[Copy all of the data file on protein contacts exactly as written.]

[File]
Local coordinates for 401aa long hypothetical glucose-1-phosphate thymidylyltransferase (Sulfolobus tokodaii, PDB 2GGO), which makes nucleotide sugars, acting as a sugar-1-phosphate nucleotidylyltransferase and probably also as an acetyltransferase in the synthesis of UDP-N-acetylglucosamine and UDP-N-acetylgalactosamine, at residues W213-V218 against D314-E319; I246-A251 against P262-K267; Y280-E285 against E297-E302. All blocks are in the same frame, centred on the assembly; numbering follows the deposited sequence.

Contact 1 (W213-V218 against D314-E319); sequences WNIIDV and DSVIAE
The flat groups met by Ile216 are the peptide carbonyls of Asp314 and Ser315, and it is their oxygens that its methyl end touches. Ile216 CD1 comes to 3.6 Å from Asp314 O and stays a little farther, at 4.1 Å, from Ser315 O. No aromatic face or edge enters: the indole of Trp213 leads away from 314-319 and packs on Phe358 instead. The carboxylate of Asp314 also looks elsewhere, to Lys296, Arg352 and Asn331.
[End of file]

Local coordinates for 401aa long hypothetical glucose-1-phosphate thymidylyltransferase (Sulfolobus tokodaii, PDB 2GGO), which makes nucleotide sugars, acting as a sugar-1-phosphate nucleotidylyltransferase and probably also as an acetyltransferase in the synthesis of UDP-N-acetylglucosamine and UDP-N-acetylgalactosamine, at residues W213-V218 against D314-E319; I246-A251 against P262-K267; Y280-E285 against E297-E302. All blocks are in the same frame, centred on the assembly; numbering follows the deposited sequence.

Contact 1 (W213-V218 against D314-E319); sequences WNIIDV and DSVIAE
The flat groups met by Ile216 are the peptide carbonyls of Asp314 and Ser315, and it is their oxygens that its methyl end touches. Ile216 CD1 comes to 3.6 Å from Asp314 O and stays a little farther, at 4.1 Å, from Ser315 O. No aromatic face or edge enters: the indole of Trp213 leads away from 314-319 and packs on Phe358 instead. The carboxylate of Asp314 also looks elsewhere, to Lys296, Arg352 and Asn331.